In the Sunshine State, gardening is a very popular hobby. Unfortunately, for many of us in Southwest Florida, planning and maintaining a garden is not as simple a task as one would think. Luckily, the Collier County Extension, affiliated with the University of Florida, has a Florida Garden Center, also known as the Extension Office Gardens. Here residents can learn how to design a garden well suited for the area’s soil and climate.
Having a healthy garden that flourishes year-round is all about putting the right plants in the right places. “You should first determine what type of garden you want,” says Isabel Way, master gardener at the Extension Office Gardens. She goes on to list a couple of options such as “a garden that provides lots of color or a butterfly garden.”
You also need to decide on how much time you want to put into maintaining your garden. The more time you spend working in your garden, the more options you will have in terms of what types of plants to incorporate. While there are plenty of beautiful low maintenance plants, higher maintenance plants such as the fairy rose, daylily and bergenia tend to be more aesthetically pleasing and may have longer blooming periods.
However, if low maintenance is your goal, then you should choose plants that do well without receiving much attention such as hibiscus or firebush.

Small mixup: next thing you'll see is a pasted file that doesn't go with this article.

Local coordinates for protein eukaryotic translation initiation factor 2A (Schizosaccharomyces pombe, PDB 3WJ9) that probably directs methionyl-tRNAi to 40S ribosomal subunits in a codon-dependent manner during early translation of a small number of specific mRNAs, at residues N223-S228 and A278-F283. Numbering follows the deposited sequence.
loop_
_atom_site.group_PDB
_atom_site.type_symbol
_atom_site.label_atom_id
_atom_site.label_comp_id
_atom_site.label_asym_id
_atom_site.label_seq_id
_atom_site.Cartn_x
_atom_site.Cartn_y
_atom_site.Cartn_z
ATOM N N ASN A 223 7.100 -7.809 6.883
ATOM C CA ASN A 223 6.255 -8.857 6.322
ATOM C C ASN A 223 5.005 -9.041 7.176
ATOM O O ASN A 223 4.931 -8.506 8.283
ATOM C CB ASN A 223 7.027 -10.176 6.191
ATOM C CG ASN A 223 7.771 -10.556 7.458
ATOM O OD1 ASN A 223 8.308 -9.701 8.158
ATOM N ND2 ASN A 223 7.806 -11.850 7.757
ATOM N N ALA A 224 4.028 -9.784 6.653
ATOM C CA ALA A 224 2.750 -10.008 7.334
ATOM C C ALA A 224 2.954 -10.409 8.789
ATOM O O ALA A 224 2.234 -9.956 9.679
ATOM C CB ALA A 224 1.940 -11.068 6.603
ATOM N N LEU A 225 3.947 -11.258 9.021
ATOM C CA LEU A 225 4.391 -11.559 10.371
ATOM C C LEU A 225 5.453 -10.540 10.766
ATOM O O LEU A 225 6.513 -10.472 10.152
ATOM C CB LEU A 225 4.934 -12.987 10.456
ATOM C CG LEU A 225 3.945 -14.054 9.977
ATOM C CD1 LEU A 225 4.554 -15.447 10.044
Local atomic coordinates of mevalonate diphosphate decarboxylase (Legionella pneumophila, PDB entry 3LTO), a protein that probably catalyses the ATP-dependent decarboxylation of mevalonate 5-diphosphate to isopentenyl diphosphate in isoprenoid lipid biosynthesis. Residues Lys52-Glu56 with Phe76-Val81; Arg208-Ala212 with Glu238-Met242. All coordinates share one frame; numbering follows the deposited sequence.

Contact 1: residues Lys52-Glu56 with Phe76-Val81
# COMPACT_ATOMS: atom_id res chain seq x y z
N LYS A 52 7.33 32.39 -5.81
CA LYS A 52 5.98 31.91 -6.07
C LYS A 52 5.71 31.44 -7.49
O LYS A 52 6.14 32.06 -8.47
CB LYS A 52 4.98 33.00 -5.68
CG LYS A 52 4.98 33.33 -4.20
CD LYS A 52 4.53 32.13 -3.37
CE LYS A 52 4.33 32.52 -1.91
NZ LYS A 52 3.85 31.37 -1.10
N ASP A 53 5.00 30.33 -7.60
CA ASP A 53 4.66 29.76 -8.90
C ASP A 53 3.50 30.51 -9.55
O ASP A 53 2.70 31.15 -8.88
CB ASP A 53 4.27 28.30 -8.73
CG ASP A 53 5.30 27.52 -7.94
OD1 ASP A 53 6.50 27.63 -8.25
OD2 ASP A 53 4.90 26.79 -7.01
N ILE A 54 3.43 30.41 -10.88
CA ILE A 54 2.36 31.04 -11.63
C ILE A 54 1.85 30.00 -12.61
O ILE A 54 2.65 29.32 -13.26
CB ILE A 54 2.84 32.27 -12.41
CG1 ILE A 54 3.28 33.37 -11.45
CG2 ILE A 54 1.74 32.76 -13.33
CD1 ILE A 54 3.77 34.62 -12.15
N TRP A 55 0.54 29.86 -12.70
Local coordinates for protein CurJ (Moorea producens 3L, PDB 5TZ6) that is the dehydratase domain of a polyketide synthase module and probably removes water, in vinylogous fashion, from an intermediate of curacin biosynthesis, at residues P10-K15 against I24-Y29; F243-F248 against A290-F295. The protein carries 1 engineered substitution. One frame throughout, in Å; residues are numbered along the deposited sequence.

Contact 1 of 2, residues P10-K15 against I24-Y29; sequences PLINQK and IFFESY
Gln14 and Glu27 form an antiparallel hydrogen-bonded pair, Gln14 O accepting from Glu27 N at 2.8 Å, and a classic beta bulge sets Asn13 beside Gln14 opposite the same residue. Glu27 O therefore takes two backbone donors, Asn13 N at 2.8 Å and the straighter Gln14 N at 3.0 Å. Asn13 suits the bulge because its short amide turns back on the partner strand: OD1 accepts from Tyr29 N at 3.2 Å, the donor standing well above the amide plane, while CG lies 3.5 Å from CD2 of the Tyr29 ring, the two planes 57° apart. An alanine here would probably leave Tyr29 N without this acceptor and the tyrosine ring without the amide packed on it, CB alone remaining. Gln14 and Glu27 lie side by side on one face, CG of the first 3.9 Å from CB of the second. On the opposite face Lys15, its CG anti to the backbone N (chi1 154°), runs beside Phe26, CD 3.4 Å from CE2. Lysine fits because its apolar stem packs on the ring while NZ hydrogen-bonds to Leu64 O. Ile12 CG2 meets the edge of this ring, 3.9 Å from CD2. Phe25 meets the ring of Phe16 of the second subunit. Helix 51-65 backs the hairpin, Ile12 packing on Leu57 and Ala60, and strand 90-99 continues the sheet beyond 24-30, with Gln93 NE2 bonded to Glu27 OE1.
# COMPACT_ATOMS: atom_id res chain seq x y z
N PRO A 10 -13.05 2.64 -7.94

Earle Wilson, an environmental studies student at Florida Gulf Coast University, suggests doing a site analysis. He says, “It’s important to know what kind of yard you’re dealing with.” Gardeners should check to see if their yard has rich or sandy soil. The best way to do this is to take a walk through your yard. If there is any soil exposed, take note as to whether it seems dark and damp, meaning it’s a rich soil, or light and dry, an indication that it is sandy. You may have to do some digging, literally.
“This will make a difference on what types of plants you should select,” he points out. “A sandy yard for example, will thrive with plants that do well in that type of soil, such as the Florida coontie, hibiscus or bougainvillea.”
Whether you need some inspiration to get out the shovel and start planting or you just want some good old-fashioned gardening advice, a trip to the Collier County Extension’s Florida Garden Center is one of the best places to learn all there is to know about gardening in Southwest Florida.
IF LOW MAINTENANCE IS YOUR GOAL, THEN YOU SHOULD CHOOSE PLANTS THAT DO WELL WITHOUT RECEIVING MUCH ATTENTION SUCH AS HIBISCUS OR FIREBUSH.
Alex Crosbie is a Southwest Florida resident and graduate of the University of South Florida where she received her Bachelor of Arts in Creative Writing.
From top: Hibiscus grows as a large shrub or small tree and can be planted in the spring, summer or fall; the Florida coontie is a cycad that does well in dry areas and requires very little maintenance once established.